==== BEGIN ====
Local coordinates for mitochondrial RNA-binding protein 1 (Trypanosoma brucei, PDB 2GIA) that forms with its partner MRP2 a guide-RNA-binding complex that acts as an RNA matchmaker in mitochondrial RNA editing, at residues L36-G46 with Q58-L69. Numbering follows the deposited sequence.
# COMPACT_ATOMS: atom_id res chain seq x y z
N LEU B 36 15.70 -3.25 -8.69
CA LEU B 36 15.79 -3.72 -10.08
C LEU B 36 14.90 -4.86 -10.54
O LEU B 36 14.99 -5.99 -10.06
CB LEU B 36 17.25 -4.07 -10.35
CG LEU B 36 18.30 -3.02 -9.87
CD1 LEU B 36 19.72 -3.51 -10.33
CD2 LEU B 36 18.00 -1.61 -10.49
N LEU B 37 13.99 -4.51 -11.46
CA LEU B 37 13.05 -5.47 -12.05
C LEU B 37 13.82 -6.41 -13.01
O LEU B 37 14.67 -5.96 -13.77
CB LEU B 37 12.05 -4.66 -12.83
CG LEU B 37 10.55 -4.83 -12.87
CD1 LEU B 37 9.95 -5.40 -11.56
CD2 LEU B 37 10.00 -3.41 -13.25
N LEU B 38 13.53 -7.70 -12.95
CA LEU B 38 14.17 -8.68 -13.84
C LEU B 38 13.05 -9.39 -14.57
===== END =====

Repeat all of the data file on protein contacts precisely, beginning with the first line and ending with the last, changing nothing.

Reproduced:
Local coordinates for mitochondrial RNA-binding protein 1 (Trypanosoma brucei, PDB 2GIA) that forms with its partner MRP2 a guide-RNA-binding complex that acts as an RNA matchmaker in mitochondrial RNA editing, at residues L36-G46 with Q58-L69. Numbering follows the deposited sequence.
# COMPACT_ATOMS: atom_id res chain seq x y z
N LEU B 36 15.70 -3.25 -8.69
CA LEU B 36 15.79 -3.72 -10.08
C LEU B 36 14.90 -4.86 -10.54
O LEU B 36 14.99 -5.99 -10.06
CB LEU B 36 17.25 -4.07 -10.35
CG LEU B 36 18.30 -3.02 -9.87
CD1 LEU B 36 19.72 -3.51 -10.33
CD2 LEU B 36 18.00 -1.61 -10.49
N LEU B 37 13.99 -4.51 -11.46
CA LEU B 37 13.05 -5.47 -12.05
C LEU B 37 13.82 -6.41 -13.01
O LEU B 37 14.67 -5.96 -13.77
CB LEU B 37 12.05 -4.66 -12.83
CG LEU B 37 10.55 -4.83 -12.87
CD1 LEU B 37 9.95 -5.40 -11.56
CD2 LEU B 37 10.00 -3.41 -13.25
N LEU B 38 13.53 -7.70 -12.95
CA LEU B 38 14.17 -8.68 -13.84
C LEU B 38 13.05 -9.39 -14.57